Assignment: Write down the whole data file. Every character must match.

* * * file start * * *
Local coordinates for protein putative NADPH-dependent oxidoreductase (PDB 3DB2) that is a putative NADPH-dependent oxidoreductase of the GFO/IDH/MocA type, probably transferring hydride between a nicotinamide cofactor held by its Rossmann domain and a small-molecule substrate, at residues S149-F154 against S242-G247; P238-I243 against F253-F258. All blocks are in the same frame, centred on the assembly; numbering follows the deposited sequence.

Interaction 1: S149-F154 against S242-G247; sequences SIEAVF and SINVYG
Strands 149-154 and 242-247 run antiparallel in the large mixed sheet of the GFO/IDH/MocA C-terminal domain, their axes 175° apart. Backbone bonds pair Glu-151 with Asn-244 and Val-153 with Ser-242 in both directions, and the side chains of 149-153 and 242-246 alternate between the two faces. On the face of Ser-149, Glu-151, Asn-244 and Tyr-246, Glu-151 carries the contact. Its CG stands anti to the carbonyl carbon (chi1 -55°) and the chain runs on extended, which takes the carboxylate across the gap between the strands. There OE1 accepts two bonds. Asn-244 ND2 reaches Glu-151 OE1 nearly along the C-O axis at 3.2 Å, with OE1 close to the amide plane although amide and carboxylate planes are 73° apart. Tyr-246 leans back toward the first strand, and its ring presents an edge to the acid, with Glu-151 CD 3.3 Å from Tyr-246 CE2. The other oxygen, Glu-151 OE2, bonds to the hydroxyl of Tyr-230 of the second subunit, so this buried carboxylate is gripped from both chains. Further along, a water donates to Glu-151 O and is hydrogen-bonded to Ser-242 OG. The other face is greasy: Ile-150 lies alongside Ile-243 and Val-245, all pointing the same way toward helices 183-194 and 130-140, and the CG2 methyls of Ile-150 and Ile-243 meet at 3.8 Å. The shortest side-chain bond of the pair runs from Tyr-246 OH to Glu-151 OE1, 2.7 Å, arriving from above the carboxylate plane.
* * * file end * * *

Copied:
Local coordinates for protein putative NADPH-dependent oxidoreductase (PDB 3DB2) that is a putative NADPH-dependent oxidoreductase of the GFO/IDH/MocA type, probably transferring hydride between a nicotinamide cofactor held by its Rossmann domain and a small-molecule substrate, at residues S149-F154 against S242-G247; P238-I243 against F253-F258. All blocks are in the same frame, centred on the assembly; numbering follows the deposited sequence.

Interaction 1: S149-F154 against S242-G247; sequences SIEAVF and SINVYG
Strands 149-154 and 242-247 run antiparallel in the large mixed sheet of the GFO/IDH/MocA C-terminal domain, their axes 175° apart. Backbone bonds pair Glu-151 with Asn-244 and Val-153 with Ser-242 in both directions, and the side chains of 149-153 and 242-246 alternate between the two faces. On the face of Ser-149, Glu-151, Asn-244 and Tyr-246, Glu-151 carries the contact. Its CG stands anti to the carbonyl carbon (chi1 -55°) and the chain runs on extended, which takes the carboxylate across the gap between the strands. There OE1 accepts two bonds. Asn-244 ND2 reaches Glu-151 OE1 nearly along the C-O axis at 3.2 Å, with OE1 close to the amide plane although amide and carboxylate planes are 73° apart. Tyr-246 leans back toward the first strand, and its ring presents an edge to the acid, with Glu-151 CD 3.3 Å from Tyr-246 CE2. The other oxygen, Glu-151 OE2, bonds to the hydroxyl of Tyr-230 of the second subunit, so this buried carboxylate is gripped from both chains. Further along, a water donates to Glu-151 O and is hydrogen-bonded to Ser-242 OG. The other face is greasy: Ile-150 lies alongside Ile-243 and Val-245, all pointing the same way toward helices 183-194 and 130-140, and the CG2 methyls of Ile-150 and Ile-243 meet at 3.8 Å. The shortest side-chain bond of the pair runs from Tyr-246 OH to Glu-151 OE1, 2.7 Å, arriving from above the carboxylate plane.